Val, I can't find it in Of the Rings of Power, Silm. Or the LotR Appendices. Must be in the Ut or HoME then... Sad Smilie

Interesting point about Robert Foster's Guide to ME though...you're right, he did say that the remaining eight Nazgul were destroyed along with their rings at Mt. Doom. I wonder where he got the information from.

How do people here view the Guide to ME though? I thought it was a very informative & accurate guide for all Tolkien fans, until I came to the bit where he said that Sauron was an eyeball. Didn't agree with that at all...and then I realised that was where PJ got his info from.

A way to confirm this would be to watch the 3rd movie, and see if he shows the remaining 8 Nazgul wearing their rings at Mt. Doom. If he does...then I'd know that PJ's talk about doing a complete and in-depth research of all of Tolkien's works was just bollocks.
Quote:
How do people here view the Guide to ME though?
I have had the book many years now and have found it to be a valuable reference to have by my side while reading the Silmarillion etc. It is very informative and covers a wide area of subjects (it is not often I cannot find a reference that I am looking for.)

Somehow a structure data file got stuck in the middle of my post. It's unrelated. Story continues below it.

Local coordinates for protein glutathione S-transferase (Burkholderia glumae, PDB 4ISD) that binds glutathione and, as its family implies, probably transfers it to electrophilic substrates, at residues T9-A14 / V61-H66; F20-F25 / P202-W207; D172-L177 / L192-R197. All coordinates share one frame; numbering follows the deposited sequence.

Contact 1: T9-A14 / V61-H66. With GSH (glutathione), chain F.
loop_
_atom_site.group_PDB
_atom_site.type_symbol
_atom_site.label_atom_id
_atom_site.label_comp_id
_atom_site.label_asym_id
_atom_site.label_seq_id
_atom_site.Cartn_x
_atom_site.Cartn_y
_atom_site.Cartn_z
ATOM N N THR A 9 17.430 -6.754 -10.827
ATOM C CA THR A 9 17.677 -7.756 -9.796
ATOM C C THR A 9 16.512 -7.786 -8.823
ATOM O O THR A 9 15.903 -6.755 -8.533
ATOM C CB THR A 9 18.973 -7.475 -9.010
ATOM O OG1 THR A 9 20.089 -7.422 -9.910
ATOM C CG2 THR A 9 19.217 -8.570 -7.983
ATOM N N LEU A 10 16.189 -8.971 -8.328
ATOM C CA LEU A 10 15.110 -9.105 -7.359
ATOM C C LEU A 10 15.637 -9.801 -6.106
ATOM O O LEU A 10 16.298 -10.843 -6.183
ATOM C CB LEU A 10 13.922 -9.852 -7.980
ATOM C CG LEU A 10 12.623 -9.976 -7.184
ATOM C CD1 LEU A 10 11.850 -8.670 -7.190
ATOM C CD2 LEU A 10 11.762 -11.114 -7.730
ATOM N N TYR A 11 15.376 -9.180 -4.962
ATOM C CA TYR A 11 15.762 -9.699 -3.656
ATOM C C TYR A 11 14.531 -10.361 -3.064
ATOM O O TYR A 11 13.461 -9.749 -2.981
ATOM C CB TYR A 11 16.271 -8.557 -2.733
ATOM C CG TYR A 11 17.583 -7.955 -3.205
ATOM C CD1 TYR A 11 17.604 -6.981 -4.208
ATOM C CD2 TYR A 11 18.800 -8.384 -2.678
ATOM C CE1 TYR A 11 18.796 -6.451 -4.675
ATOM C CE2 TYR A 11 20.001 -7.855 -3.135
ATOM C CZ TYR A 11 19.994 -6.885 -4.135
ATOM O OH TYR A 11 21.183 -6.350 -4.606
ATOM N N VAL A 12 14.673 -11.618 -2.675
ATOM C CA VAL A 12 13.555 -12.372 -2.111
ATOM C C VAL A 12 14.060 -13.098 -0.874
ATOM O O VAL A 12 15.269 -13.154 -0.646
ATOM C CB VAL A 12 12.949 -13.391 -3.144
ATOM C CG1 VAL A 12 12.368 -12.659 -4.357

I have found that it does have one or two mistakes, but I still consider the book to be beneficial rather than otherwise and do use it a great deal.

Funny enough, it even gets a mention in Unfinished Tales. In note 33 on page 284-285, Christopher Tolkien, himself, uses a reference from the Guide but then goes on to add that the Guide was the only reference he had managed to find on the subject he was currently discussing. If this is the case, Robert Foster has either found subject matter that even Christopher wasn't privy to, or has used his own imagination in places.

Does anyone know anything about Robert Foster?
Hmmm...I guess you're right Val. A couple of errors shouldn't make it a bad guide - especially if Chris T. himself used it as a reference. Liked that bit...lol, and I thought circular references only happened in MsExcel spreadsheets...

What are the errors though? Do you want to discuss it (and the postAuthorID) here, or under a separate thread - maybe under Books, Other..? That'll give the average browser a greater chance of finding & participating in the discussion.
Nazgul are deffinteally ringwraiths. At first when I thought that Nazgul were the dragon like things that the ringwraiths fly on